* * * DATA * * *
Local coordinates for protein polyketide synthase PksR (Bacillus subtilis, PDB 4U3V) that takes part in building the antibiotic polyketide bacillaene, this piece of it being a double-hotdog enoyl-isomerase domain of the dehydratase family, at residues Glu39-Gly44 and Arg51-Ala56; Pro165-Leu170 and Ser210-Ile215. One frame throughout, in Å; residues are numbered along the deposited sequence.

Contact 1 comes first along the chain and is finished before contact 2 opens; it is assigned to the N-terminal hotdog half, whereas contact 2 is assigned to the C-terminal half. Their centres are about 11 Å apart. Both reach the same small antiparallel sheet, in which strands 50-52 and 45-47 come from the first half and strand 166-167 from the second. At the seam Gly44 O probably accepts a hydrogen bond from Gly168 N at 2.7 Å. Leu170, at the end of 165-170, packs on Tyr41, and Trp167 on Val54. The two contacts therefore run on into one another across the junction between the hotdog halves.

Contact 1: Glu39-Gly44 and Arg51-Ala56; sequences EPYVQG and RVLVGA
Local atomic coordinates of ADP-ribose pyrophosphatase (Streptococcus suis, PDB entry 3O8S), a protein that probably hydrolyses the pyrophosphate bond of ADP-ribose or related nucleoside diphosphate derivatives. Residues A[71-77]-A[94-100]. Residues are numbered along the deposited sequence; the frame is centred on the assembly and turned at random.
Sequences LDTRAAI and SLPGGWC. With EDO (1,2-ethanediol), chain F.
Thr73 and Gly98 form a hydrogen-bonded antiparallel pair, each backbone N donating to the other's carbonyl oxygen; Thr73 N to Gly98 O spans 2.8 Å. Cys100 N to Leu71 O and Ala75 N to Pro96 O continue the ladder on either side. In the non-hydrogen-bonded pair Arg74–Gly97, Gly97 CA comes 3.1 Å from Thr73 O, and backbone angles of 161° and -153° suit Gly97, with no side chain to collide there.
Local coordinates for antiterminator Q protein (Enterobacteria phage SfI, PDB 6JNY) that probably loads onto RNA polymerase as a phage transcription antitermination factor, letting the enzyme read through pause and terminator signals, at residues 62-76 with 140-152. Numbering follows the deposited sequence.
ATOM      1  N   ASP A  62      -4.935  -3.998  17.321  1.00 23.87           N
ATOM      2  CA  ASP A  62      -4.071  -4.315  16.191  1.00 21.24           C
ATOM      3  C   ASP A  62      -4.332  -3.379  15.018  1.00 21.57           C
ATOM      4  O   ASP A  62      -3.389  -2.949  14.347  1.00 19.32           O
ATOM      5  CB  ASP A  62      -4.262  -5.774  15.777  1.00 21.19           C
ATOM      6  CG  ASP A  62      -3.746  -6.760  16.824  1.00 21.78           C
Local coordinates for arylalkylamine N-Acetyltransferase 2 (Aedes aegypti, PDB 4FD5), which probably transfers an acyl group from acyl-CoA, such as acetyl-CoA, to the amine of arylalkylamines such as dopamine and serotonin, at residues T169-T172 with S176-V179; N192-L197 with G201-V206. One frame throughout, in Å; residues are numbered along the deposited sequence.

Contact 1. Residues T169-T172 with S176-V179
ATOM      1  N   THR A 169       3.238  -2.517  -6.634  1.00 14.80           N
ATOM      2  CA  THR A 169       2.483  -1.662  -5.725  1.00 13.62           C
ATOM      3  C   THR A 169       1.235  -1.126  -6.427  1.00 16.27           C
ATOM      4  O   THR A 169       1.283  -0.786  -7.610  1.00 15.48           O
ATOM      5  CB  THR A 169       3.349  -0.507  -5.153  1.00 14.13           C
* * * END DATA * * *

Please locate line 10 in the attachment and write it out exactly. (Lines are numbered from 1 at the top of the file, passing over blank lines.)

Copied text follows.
ATOM      3  C   ASP A  62      -4.332  -3.379  15.018  1.00 21.57           C